Rocky Mountain spotted fever can be a dangerous condition and is spread by ticks. Here’s what you need to know.

Since Rocky Mountain spotted fever is spread by tick bites, here’s what you can do to stay safer outdoors

Rocky Mountain spotted fever (RMSF) is a disease caused by bacteria carried by ticks. The bacteria spreads to humans through a bite from a tick.

What kind of tick causes Rocky Mountain spotted fever?

Ticks in Kentucky include wood ticks and dog ticks. Lyme disease is spread by deer ticks, but is fairly uncommon in Kentucky. Ticks are present year-round, but they are most active from March to September.

“Rocky mountain spotted fever is one of the most common tick-borne illnesses in the state,” said Christina M. Breit, M.D., internal medicine physician with Norton Community Medical Associates. “It’s important to check yourself and your family for ticks after hiking or spending time in wooded or grassy areas.”

How would I catch Rocky Mountain spotted fever?

Recent exposure to ticks in an area where the disease is known to occur puts you at higher risk for contracting RMSF. The disease is unlikely to be transmitted to a person by a tick that has been attached for less than 20 hours. About 1 in 1,000 wood and dog ticks carry the bacteria. Bacteria also can infect people who crush ticks they have removed from skin or from pets with their bare fingers.

Symptoms of Rocky Mountain spotted fever

Many people don’t even realize they have been bitten by a tick.

The rash associated with Rocky Mountain spotted fever can look like red splotches or red pinpoint dots. While almost all patients with RMSF will develop a rash, it often does not appear early in illness, which can make RMSF difficult to diagnose.

If you show any of these symptoms, see a health care provider right away. Rocky Mountain spotted fever can be fatal, even in previously healthy people.

Symptoms by time frame

One to four days after exposure:

  • High fever
  • Severe headache
  • Malaise
  • Muscle aches and pains
  • Swelling around eyes and on the back of hands
  • Nausea and vomiting

Five or more days after exposure

  • Altered mental status, coma, cerebral edema
  • Difficulty breathing
  • Necrosis, requiring amputation
  • Multiorgan system damage (central nervous system, renal failure)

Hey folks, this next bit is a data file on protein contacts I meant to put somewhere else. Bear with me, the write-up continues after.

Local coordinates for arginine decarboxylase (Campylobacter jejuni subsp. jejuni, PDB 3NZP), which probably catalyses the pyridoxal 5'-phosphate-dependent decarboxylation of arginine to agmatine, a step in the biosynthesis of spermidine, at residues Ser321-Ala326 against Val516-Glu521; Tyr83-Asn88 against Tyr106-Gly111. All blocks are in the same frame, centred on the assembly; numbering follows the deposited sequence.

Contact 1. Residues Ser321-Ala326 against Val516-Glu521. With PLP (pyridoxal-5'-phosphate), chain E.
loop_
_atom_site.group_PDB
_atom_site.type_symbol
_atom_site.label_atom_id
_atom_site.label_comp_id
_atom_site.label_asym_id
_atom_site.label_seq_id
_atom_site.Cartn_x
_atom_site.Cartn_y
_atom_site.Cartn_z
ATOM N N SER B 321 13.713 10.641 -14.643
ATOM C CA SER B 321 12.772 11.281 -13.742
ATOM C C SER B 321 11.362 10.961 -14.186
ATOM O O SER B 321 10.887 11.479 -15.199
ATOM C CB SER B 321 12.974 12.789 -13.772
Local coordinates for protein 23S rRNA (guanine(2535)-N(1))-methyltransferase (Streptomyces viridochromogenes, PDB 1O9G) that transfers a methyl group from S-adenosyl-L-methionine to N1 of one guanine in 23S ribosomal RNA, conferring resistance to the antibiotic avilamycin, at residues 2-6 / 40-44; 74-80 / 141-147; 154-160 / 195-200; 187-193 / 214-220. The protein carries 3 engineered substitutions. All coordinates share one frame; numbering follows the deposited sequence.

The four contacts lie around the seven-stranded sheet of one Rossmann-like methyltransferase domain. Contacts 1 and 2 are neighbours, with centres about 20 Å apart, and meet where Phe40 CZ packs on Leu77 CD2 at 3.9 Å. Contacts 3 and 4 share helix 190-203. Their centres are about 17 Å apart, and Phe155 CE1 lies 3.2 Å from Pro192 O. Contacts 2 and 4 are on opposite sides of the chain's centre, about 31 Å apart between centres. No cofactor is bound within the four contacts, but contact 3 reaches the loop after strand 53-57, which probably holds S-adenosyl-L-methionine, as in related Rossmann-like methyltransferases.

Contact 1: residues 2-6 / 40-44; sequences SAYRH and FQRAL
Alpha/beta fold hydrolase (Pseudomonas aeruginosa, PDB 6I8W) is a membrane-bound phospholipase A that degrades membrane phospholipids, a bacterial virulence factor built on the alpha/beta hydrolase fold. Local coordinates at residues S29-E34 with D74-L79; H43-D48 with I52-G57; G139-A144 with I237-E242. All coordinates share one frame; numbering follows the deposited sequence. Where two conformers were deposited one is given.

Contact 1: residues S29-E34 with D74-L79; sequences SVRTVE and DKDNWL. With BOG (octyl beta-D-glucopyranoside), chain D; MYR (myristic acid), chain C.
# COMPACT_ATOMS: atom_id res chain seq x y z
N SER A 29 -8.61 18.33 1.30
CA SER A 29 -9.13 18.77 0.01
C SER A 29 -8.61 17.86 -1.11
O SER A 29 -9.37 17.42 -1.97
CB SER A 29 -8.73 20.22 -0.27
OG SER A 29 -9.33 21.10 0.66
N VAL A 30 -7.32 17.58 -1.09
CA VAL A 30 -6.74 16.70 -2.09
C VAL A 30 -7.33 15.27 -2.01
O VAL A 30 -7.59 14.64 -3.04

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What to do if you find a tick on you

“The easiest and safest way to remove a tick is to use tweezers,” Dr. Breit said.

  1. Clean the area with alcohol.
  2. Using tweezers, grip the tick as close to the head as possible.
  3. Squeeze the tweezers and firmly pull directly up and away from the skin. Avoid pulling the body, which can allow the tick to spit out bacteria into the bite.
  4. Crush the tick with the tweezers and dispose of it.
  5. Disinfect the bite with alcohol and wash your hands.

How to prevent tick bites

“There is no vaccine against tick-borne illnesses,” Dr. Breit said. “But knowing where you could come into contact with ticks can help keep you and your family safer.”

Prevention tips:

  • Know where ticks live. They like grassy, wooded areas with a lot of humidity. Ticks tend to stay low to the ground and catch a ride with a warm-blooded host.
  • Use an Environmental Protection Agency-recommended insect repellent.
  • Treat clothing and gear with permethrin. Permethrin kills ticks and can be used to treat shoes, boots, clothing and camping gear. Clothing treated with 0.5% permethrin will provide lasting protection even after several washings.
  • Check your clothing and gear for ticks when you come home. Ticks can ride into the home on clothing and pets. Remove ticks if you find them.
  • Check your pets for ticks after returning from tick habitats. The most common location for ticks on dogs include the ears, armpits, groin, around the paws and between the toes. Cats are less likely to get ticks, but it can happen.
  • Bathe or shower as soon as possible after coming indoors (preferably within two hours) to wash off and more easily find ticks that are crawling on you.
  • Check your body for ticks after being outdoors. Check your body and your children’s bodies for ticks. Use a mirror or have someone help you with hard-to-see areas. Ticks can be found anywhere, but are commonly found near the ears, groin, back of the knees, hair, under the arms and around the waist.

Be sure to follow the manufacturer’s instructions with any chemical such as permethrin, and check with your veterinarian about pet-safe products. Norton Healthcare can assess emergency and nonemergency tick bite situations. Call your health care provider if you begin to show symptoms, or visit an immediate care center.

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